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German court says Facebook’s real name policy is illegal
Both parties intend to appeal
Illustration by Alex Castro / The Verge
A German court ruled that Facebook’s real name policy is illegal and that users must be allowed to sign up for the service under pseudonyms to comply with a decade-old privacy law. The ruling, made last month but only now being announced, comes from the Berlin Regional Court and was detailed today by the Federation of German Consumer Organizations (abbreviated from German as VZBV), which filed the lawsuit against Facebook.
Facebook says it will appeal the ruling, but also that it will make changes to comply with European Union privacy laws coming into effect in June, according to Reuters. “We are working hard to ensure that our guidelines are clear and easy to understand, and that the services offered by Facebook are in full accordance with the law,” a Facebook spokesperson said.
According to the VZBV, the court found that Facebook’s real name policy was “a covert way” of obtaining users’ consent to share their names, which are one of many pieces of information the court said Facebook did not properly obtain users’ permission for. The court also said that Facebook did not provide a clear choice to users for other default settings, such as to share their location in chats, and it ruled against clauses that allowed Facebook to use information such as profile pictures for “commercial, sponsored, or related content.”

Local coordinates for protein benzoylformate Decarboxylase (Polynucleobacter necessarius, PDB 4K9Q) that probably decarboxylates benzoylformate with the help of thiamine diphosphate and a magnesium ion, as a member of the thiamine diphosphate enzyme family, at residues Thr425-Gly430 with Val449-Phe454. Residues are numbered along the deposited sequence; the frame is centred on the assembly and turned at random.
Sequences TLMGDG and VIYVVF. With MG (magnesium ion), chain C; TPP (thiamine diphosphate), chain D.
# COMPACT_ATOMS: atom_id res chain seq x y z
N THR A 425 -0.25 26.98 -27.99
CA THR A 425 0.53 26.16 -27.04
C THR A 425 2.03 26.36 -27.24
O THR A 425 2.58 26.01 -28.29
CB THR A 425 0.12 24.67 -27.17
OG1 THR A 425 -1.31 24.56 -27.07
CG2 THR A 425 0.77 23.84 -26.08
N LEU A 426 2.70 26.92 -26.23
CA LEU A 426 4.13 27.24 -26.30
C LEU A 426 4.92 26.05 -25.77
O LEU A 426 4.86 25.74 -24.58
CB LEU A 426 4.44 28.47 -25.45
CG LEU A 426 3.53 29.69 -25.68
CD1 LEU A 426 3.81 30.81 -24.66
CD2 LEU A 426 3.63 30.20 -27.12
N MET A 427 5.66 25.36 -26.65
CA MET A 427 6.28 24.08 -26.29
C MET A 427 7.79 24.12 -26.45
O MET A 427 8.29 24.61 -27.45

VZBV notes that it didn’t win on all counts, though. Facebook prevailed on a complaint that it was misleading to say the service was free, because as VZBV put it, consumers pay “with their data.” It also lost on other privacy issues, which VZBV intends to appeal.
Given that the ruling comes from a regional court and that both parties intend to appeal, it’s unlikely that some of these decisions are going to be final. But it’s still bad news for Facebook — and good news for users — that a consumer advocacy group is finding success as it pushes back against the social network’s generous data sharing policies, which are often more a benefit to the company than to people using the service.
Facebook has been tangling with European countries and European Union privacy laws for the past few years. The laws tend to be much stricter than those it faces back in the US. And while the company may be able to modify some privacy rules on a country by country basis, Europe’s fight for consumers could ultimately strength privacy for users globally.